In a rapidly evolving world, the need for sustainable lifestyle alternatives continues to rise. Within domestic borders, President Biden has been actively trying to expand the supply chain for electric vehicles in an attempt to boost the production of environmentally friendly cars. However, the situation of Huntsman Corporation, a Texas-based company, serves as a case in point by illuminating the challenges faced when ambitions to contribute to an all-American electric vehicle are thwarted by China.
Two years ago, Huntsman Corp initiated the construction of a $50 million plant in Texas dedicated to producing ethylene carbonate, a crucial chemical component in electric vehicle batteries. The initial objective was to establish the sole North American facility for this product, anticipating the demand from emerging battery manufacturers catering to the electric vehicle market. It was important to keep operations within the United States to limit American dependence on China.
However, the entry of new facilities in China led to market saturation—products or services are no longer in demand due to multiple offerings by competition or simply less demand—causing the price of ethylene carbonate, a chemical crucial to the production of EV batteries, to plummet from $4,000 to an astounding $700 per ton. Even despite the $30 million investment that was poured into the project, the Huntsman Corp. suspended construction this year. The company’s executive chair Peter R. Huntsman, expressed, “If we were to start the project up today, we would be hemorrhaging cash, I’d essentially be paying people to take the product.”
Currently, the Biden Administration remains in the process of finalizing rules that will play a fundamental role in determining the profitability of companies like Huntsman in the American electric vehicle industry. Expected to be proposed this week, these rules will outline the parameters governing the involvement of foreign companies, with a particular focus on China, in supplying parts and products for vehicles produced in the United States. This is especially significant as these American-made vehicles are slated to receive substantial subsidies, running into the billions of dollars readily available.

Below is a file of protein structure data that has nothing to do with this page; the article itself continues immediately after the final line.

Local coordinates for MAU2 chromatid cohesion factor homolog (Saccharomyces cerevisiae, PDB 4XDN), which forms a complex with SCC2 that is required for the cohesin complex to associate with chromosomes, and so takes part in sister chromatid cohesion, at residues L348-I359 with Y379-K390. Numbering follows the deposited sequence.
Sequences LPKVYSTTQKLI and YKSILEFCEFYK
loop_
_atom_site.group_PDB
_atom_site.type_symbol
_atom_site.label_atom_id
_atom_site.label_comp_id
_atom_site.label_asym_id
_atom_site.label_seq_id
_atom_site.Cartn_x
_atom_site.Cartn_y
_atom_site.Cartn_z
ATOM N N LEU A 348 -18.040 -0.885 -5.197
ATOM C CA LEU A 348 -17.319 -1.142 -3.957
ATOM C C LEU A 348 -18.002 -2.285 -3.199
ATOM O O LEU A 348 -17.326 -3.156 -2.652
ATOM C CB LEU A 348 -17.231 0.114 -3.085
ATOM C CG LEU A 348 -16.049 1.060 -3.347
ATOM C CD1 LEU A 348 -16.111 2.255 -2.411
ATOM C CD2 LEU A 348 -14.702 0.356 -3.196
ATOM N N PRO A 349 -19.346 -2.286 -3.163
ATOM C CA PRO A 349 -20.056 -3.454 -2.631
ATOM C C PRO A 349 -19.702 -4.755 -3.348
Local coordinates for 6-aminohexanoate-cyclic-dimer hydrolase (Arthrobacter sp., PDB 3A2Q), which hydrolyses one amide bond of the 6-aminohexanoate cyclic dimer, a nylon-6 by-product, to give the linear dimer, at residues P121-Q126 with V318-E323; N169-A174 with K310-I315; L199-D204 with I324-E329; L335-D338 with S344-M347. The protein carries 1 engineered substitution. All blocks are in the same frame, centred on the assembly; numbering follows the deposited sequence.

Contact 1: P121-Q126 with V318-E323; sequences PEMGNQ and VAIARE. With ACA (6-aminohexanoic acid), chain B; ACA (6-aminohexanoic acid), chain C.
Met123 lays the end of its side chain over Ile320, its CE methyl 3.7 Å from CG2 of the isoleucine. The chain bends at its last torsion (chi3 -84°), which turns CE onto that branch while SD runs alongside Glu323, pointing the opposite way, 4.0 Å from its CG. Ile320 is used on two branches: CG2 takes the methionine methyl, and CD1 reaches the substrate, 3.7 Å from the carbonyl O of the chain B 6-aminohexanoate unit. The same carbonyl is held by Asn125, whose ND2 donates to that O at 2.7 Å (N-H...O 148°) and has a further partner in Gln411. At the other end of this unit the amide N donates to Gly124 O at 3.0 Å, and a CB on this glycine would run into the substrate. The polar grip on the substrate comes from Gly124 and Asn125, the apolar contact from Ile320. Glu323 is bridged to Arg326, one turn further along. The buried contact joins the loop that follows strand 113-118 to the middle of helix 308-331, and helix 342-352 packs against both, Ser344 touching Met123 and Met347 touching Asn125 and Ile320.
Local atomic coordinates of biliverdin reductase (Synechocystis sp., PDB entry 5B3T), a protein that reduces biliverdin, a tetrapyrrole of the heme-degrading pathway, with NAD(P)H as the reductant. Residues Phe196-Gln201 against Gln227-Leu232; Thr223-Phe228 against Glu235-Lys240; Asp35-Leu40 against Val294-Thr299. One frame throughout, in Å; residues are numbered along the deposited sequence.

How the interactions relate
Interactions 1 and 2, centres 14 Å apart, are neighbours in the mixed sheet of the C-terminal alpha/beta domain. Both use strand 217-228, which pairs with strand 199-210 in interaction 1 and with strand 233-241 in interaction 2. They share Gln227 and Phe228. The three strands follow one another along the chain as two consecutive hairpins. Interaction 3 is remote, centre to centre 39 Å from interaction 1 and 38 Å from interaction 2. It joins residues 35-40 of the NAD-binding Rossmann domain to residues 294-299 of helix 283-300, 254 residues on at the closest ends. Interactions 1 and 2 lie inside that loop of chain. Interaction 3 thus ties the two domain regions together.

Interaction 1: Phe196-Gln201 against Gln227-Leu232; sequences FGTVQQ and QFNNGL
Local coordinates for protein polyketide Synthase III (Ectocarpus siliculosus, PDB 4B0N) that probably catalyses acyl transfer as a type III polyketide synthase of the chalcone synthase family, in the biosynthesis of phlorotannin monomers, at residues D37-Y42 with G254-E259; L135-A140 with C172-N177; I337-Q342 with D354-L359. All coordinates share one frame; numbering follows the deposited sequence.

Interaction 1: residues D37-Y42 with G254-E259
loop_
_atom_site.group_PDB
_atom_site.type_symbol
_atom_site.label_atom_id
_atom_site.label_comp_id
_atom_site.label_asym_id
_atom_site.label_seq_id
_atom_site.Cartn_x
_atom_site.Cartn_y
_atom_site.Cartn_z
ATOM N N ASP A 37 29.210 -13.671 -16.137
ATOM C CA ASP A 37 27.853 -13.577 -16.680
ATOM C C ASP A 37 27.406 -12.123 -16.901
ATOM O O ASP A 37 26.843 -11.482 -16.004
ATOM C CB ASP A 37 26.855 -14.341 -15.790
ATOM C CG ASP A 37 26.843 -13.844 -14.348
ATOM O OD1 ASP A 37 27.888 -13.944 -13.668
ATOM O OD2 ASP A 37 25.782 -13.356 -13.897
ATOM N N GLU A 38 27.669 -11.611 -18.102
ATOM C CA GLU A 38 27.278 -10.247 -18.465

In a bid to propel the EV industry forward and curtail the nation’s carbon emissions, the administration is providing tax credits of up to $7,500 to American buyers of electric vehicles. The forthcoming rules will largely affect the decisions of EV manufacturers aiming to capitalize on this newly proposed incentive. The question of whether or not they can opt for cost-efficient components from China or are mandated to procure comparatively pricier products from U.S.-based companies such as Huntsman now remains as pressing as ever.
Moreover, these regulations will be instrumental in the Energy Department’s assessment of applicants competing for grants amounting to billions of dollars for battery factories. The evaluation will prioritize companies that shift away from outsourcing when it comes to needed materials, mitigating the risks associated with foreign entities.
The legislators responsible for drafting the climate bill, which includes Senator Joe Manchin III, the West Virginia Democrat, stated that an electric car would be withheld from eligibility for tax breaks if the crucial minerals or components in its battery were produced by a “foreign entity of concern.” The tax break incentivizes electric car manufacturers to use components sourced from within the country, thereby supporting domestic industries involved in the production of crucial minerals or battery components. The bill defines such entities as firms owned by, controlled by, or subject to the jurisdiction of North Korea, China, Russia, or Iran.
However, the criteria for identifying a Chinese company and the definition of a “battery component” remain a debate for the Biden administration. Key questions remain regarding clarifying these details and providing a framework for implementation.
The administration is confronted with a complex decision in shaping new rules. On one hand, if it broadens the eligibility criteria for tax cuts, more companies could access the benefits, leading to a greater variety of affordable electric vehicles for American consumers. This expansion could potentially contribute to an increased adoption of clean cars, aiding in the fight against climate change. On a financial level, it would prove beneficial to U.S. automakers grappling with substantial losses in EV production.
However, pursuing this course of action may pose a conflict with another key priority of the administration—to establish more resilient supply chains for EVs./ The government, leveraging the climate law, has been striving to enhance the production of electric vehicles and their components within the United States and allied nations. The overarching goal remains to decrease American dependence on China, a geopolitical rival in global electric vehicle and battery markets.
How will President Biden and his administration incentivize American manufacturers and investors to pour their efforts and resources into growing the domestic supply chain? Even General Motors believes in the U.S. government implementing a strict policy. Unless the practice of licensing Chinese technology is heavily discouraged through new subsidy regulations, there stands no reason for other automakers to refrain from partnering with Chinese chemical manufacturers.
As this debacle continues to unfold, one question from Huntsman prevails: how will the United States respond?